Of course, there's also a flipside, which is where anyone with sense acknowledges the fear and trembling. When we are willing to be shaped according to his purpose, it is good to remember that sometimes, a death is involved. He did not spare his own beloved son from this. Usually the death is of some aspect of our selves, I think, but just as real and just as painful nonetheless. But the other thing to remember is that with that death comes the promise of new life.

This journey, it isn't for cowards. Though of course even the most cowardly is welcome to try, and try, and try again. Always with open arms, always with the promise."

Thom said...

Really liked today's post. A little Joyce in there, a little MOTT...

Another jerk circle. The Oscars.

Gagdad Bob said...

Absolutely -- this is the very reason liberals are always giving each other awards -- Nobels, Pulitzers, Oscars, Emmys, fellowships, whatever. It's all masturbatory.

Joan of Argghh! said...

I have long believed that sleep is Sacred. More than fearing to wake the sleeper's ire, I see the act of waking someone for careless reasons more like interrupting a meal, a healing conversation, or a blood transfusion.

Life is imparted during sleep. Just go without sleep for too long and you'll believe it with all your heart, mind and soul.

I love that God's day begins at night. We begin our day in sleep, it's that important.

But then, as I woman, so I am mostly unconscious. . .

wv says I'm a small fish, a minishad in a big pond.

Aquila said...

The narcissist is also masturbating while, say, delivering a lecture on climate change, which is why Copenhagen is truly an international jerk circle.

Or while voting -- sometimes quite literally.

Anonymous said...

RE sleep, when I became depressed, it may have been the one thing I looked forward to..really wanted to "reset" be able to do it. But I couldn't on my own. Catch-22.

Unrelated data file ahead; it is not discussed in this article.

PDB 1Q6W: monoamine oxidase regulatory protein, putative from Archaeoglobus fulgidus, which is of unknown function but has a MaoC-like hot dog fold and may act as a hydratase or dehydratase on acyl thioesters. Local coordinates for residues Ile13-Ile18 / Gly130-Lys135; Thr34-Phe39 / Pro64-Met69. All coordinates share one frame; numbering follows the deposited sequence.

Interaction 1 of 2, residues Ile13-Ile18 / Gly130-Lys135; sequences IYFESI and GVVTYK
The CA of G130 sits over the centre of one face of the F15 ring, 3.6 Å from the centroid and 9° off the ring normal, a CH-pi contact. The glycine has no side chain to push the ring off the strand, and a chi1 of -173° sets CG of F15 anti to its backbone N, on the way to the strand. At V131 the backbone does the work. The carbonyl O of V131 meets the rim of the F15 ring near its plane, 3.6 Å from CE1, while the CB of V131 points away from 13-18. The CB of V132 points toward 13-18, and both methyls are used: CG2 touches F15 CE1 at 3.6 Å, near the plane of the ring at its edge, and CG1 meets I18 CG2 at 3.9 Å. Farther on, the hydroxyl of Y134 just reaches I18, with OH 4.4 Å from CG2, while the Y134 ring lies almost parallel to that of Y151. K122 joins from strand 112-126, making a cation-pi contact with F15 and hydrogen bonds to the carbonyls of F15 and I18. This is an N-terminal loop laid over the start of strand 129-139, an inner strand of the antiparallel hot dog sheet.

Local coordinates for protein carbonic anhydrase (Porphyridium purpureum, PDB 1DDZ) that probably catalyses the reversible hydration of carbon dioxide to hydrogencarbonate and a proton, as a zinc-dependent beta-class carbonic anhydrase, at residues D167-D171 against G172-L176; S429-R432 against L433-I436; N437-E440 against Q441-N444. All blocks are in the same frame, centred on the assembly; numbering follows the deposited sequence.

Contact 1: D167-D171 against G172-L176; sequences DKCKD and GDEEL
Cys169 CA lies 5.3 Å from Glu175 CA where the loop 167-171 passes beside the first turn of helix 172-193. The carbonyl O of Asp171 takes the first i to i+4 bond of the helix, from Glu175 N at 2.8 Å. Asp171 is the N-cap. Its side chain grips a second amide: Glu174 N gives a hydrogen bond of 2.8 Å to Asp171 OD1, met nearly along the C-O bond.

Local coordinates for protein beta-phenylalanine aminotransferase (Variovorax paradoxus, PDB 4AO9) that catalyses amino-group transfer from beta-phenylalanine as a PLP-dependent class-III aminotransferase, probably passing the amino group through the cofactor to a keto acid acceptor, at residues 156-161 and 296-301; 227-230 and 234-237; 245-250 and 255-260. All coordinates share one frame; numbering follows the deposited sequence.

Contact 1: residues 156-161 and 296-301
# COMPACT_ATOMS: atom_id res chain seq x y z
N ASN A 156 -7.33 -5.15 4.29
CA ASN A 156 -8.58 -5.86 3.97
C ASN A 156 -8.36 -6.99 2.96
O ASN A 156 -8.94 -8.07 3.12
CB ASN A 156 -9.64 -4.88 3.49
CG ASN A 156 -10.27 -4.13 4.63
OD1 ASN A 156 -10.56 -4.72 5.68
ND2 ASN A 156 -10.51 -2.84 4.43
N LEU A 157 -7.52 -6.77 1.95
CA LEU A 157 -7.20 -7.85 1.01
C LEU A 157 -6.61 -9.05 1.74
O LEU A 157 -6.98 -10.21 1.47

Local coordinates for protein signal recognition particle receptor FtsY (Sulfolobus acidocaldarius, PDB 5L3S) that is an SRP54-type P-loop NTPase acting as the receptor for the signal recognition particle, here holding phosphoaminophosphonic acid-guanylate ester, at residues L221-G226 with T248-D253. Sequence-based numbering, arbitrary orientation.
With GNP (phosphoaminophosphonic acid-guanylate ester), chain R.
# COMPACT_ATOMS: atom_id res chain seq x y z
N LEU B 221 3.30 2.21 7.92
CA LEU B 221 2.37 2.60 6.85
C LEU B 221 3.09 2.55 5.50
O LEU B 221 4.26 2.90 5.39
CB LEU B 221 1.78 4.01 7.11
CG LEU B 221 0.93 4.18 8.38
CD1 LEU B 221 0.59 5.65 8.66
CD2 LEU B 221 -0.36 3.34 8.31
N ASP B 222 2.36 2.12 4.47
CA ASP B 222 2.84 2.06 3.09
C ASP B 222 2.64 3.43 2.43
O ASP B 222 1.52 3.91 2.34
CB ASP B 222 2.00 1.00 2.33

Meds helped to at least get past that roadblock.

wv: noboti (I ain't got)

Gagdad Bob said...


Very good points. The sabbath begins at sunset, just as Genesis begins with darkness over the face of the deep. And the first division is called Day and Night. Thus, it is as if night and day are even the first words... or the Word bifurcates into day and night....

Gagdad Bob said...


Yes, one of the primary symptoms of depression is nonrestorative sleep. No matter how much the person sleeps, it's not enough. In that sense, it's not even really sleep, more like living death.

Gagdad Bob said...

BTW, if the Word bifurcates into day and night , this would account for the denotative and connotative aspects of speech, or of quantity and quality, mathematics and mythsemantics...

Joan of Argghh! said...

I also love that we start our day resting in a place of non-control. A place of primordial slack, if you will forgive the self-reference.

I would suppose that many sleep disorder issues that aren't physical could be chalked up to control issues.

Gagdad Bob said...

Oh yes, absolutely regarding sleep disorders....

Gagdad Bob said...

That's one battle for control you can't win... or, if you win, you lose. It would be an unending curse to contain that which contains us.